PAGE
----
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Swimmer963 comments on Sensual Experience - Less Wrong

13 Post author: Eliezer_Yudkowsky 21 December 2008 12:56AM

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Comment author: Swimmer963 17 January 2013 04:16:15AM *  5 points [-]

It's a very old observation, that Homo sapiens was made to hunt and gather on the savanna, rather than work in an office. Civilization and its discontents...

I'm wondering if you don't necessarily need to modify the human brain in order to make this problem at least a bit better. There are already some jobs that are much closer to "savanna" than "office." I chose to go into nursing because, among other things, I knew about my father's experience working in a cubicle and I never wanted that. Nursing is both intellectually stimulating (very much so in critical care/ICU, which is where I'm currently doing my final clinical rotation), and also "sensual" in the way you describe. I get a huge amount of satisfaction from manipulation physical materials and supplies–mixing drugs, priming IV tubing, changing dressings, etc. It's fun. And then there's the direct human contact, which is kind of exhausting for an introvert like me, but also really, really rewarding.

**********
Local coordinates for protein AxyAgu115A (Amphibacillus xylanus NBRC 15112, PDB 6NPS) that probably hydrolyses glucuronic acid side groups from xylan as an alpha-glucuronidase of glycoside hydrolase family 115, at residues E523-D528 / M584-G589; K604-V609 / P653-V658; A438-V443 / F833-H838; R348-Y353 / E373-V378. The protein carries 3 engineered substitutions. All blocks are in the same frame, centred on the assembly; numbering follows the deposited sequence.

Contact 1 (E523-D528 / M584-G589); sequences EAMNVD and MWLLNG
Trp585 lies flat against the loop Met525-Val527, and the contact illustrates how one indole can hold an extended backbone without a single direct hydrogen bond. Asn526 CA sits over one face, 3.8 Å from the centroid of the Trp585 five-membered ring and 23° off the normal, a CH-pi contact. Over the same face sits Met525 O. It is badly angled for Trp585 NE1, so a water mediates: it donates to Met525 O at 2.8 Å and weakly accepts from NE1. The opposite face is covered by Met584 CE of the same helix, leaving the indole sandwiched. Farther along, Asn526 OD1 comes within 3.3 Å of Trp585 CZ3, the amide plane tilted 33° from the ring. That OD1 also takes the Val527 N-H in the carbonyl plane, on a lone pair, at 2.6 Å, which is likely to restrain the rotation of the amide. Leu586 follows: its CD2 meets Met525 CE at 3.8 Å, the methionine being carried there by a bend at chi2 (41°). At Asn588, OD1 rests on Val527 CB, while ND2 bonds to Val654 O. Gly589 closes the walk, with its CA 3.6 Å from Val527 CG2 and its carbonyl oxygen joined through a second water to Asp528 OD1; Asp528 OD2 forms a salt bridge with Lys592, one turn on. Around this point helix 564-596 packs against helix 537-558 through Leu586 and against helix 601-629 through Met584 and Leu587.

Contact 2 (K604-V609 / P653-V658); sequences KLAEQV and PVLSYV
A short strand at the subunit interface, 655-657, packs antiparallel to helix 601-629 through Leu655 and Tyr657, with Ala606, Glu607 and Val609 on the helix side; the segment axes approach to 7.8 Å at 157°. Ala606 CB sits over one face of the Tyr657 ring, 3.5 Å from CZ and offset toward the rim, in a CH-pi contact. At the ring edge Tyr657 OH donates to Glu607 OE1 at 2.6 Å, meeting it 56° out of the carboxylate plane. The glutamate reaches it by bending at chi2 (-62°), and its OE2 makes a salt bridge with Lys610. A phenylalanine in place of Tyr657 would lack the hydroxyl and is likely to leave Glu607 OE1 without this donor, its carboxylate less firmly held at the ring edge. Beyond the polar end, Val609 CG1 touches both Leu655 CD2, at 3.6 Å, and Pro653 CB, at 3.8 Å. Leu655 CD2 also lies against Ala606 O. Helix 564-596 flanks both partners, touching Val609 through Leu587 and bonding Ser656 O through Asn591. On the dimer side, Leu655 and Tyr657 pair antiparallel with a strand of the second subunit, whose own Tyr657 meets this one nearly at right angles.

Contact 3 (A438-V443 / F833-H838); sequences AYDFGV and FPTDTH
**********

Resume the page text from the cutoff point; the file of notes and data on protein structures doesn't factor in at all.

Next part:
I'm guessing that jobs like electrician, plumber, etc, are probably similar in having both intellectually and sensorially stimulating aspects. Manual labor or construction leans more towards the sensory, engineering/science towards the intellectual (although some scientists get to play with cool equipment, samples, etc), math and programming are almost solely intellectual, and a great deal of office work seems to be neither.

There are a couple of questions this brings up for me. 1) Can "boring" jobs be made more sensual? I wonder how much of a difference it would make if offices were more colourful, contained obstacle courses, involved walking around more, etc? It sounds silly and even like a waste of time, but if it keeps employees engaged, it might save time. 2) Do boring jobs really need to be done by humans? I'm not talking about jobs like math and programming, which aren't 'boring', just unilaterally intellectual. 3) Can strongly intellectual jobs be reformatted in a more physical way? For example, in the future, could programmers and mathematicians manipulate symbols in the air, like Tony Stark does in Iron Man? This would at least activate significantly more visual cortex than symbols on a screen. And all of these options seem significantly more achievable, with current technology, than trying to change the human brain.

Comment author: Nornagest 17 January 2013 04:27:27AM 1 point [-]

For example, in the future, could programmers and mathematicians manipulate symbols in the air, like Tony Stark does in Iron Man?

Well, doing it in the air probably isn't going to happen until we have augmented reality systems that go far beyond Google Goggles, but I've been hearing speculation about more visually oriented symbol-based programming since at least 1995 or thereabouts: basically, compilable versions of the block diagrams programmers already use for design work. It seems to be one of those technologies that's always ten years off, though.